Yesterday evening my wife and I dined at The Found Kitchen and Social House, “Found” for short. That’s where we were seated, pictured on the left, although I think that our table was in a slightly different position. We arrived quite early, before their 4:30pm opening time, and walked around downtown Evanston.

Although I lived for many years in Evanston, I haven’t returned there for quite some time. It breaks my heart every time I see how much it has changed. When I arrived in Evanston so many years ago, buildings over four stories were banned, and downtown Evanston was mostly the place for retired Northwestern faculty and staff or young adults, the “newly-wed and the nearly dead” as used to be said. Now it’s mostly much younger people, unemployed men, and super-annuated yuppies. Marshall Fields is gone; the theaters are gone; there are plenty of multi-story buildings with rather desperate-looking “For Rent” signs plastered on them.

There’s probably half or a third as much retail as there used to be. Forty-five years ago there were four department stores in downtown Evanston along with a variety of specialty shops, drug stores, and so on. Now it’s almost entirely restaurants and high-rise office buildings.

Roger Carlson’s “Bookman’s Alley” is still there in an alley off Sherman, relatively little changed over the years. Roger is still there, now looking a bit frail. If you want to know what Roger is like, think Elwood P. Dowd. You always expect him to be there with a six foot tall rabbit with one arm around his shoulders. We used to bum around at house sales together but, of course, he didn’t remember me. I think he’s trying to liquidate his stock now.

Found is called that because practically everything there has been found: the decor, the local suppliers, even the wait staff has been found. I won’t repeat its story—that can be found on the web site linked above under “Our History”.

I don’t think that the many positive reviews of Found quite do it justice. In those there are references to Found’s embracing of the “small plates” approach—many small courses. I don’t think that’s a complete description. My take on Found is that it’s a quirky and tasty take on classic bistro food with a nod to small plates and local supply.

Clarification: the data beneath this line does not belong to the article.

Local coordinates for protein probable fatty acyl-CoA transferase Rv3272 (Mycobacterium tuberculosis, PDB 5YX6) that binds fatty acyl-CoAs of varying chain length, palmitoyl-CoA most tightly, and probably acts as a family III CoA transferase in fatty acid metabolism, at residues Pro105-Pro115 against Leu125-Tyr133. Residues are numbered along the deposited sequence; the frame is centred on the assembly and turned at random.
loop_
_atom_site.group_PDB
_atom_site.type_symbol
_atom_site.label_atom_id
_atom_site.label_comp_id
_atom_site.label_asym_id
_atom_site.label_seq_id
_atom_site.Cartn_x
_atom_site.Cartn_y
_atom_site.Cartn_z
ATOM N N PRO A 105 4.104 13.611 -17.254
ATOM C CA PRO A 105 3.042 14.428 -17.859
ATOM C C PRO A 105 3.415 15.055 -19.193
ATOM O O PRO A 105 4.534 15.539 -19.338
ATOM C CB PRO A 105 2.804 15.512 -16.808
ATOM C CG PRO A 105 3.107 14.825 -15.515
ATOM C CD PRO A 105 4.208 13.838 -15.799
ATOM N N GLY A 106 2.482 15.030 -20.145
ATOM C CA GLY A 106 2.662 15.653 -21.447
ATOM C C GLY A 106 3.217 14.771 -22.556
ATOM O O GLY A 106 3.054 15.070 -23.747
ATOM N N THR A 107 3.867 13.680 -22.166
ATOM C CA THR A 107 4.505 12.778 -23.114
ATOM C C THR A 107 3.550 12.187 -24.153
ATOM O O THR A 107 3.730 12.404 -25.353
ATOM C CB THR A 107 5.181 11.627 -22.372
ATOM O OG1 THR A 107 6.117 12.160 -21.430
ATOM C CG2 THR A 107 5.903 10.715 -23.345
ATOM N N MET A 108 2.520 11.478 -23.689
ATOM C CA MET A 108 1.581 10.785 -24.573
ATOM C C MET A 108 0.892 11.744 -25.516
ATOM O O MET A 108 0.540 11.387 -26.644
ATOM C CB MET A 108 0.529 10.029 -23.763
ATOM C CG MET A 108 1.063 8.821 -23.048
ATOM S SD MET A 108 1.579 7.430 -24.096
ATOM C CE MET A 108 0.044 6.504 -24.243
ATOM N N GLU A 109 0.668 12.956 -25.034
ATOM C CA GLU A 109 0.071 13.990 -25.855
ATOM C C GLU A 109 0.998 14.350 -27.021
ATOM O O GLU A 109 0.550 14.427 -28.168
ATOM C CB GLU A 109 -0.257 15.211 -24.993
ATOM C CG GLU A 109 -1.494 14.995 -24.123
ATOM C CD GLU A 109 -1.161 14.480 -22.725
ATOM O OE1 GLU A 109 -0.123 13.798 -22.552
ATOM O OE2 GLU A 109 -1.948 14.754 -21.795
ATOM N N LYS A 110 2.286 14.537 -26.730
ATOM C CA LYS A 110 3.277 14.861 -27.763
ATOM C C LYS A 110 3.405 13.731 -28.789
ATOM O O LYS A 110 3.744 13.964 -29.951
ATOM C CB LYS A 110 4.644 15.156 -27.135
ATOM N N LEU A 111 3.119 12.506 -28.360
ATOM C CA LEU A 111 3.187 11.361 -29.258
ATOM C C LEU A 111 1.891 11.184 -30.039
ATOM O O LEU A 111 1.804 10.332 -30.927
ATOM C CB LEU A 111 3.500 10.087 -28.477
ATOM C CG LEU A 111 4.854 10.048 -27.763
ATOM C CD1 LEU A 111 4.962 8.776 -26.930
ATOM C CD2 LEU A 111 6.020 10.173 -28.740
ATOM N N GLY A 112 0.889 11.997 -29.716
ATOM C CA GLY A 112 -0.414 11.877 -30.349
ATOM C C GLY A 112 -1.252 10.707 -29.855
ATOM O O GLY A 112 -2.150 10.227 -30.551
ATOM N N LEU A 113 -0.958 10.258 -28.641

Sharing is encouraged and my wife and I shared an appetizer and two modestly-sized entrees. The appetizer was chickpea fritters with two sauces, a spicy herb-based sauce and a milder yogurt-based sauce flavored with cumin. My wife raved about the appetizer. I found it very reminiscent of the fried snacks frequently encountered in Indian restaurants (not to mention the corn fritters we used to make when I was a kid). It was good, tasty, and not dripping with oil as is all-too-frequently the case in Indian restaurants.

We selected one vegetarian and one meat-lover’s entree: “shiitake mushrooms, tofu pesto, carolina rice, fava shoots, english peas”, reminiscent of a risotto, and “grilled Slagel Farm steak with creamed nettles, roasted spring garlic, onions, potatoes”. The creamed nettles were extremely mild in flavor and used as a sort of sauce base for the presentation. In essence it was a take on the bistro classic steak frites, the steak a quickly-grilled fashionable (and delicious) hanger steak (a hanger steak comes from between the brisket and the flank on a steer—it can be tough unless cut properly and cooked quickly but it’s full of flavor).

For dessert my wife had a piece of chocolate pound cake with chocolate sauce, raspberries, and three small scoops of vanilla gelato. I had a class of Elijah Craig bourbon.

Found struck me as very Evanston in a number of ways it’s hard for me to put my finger on and I recommend it highly. Go with friends and share.

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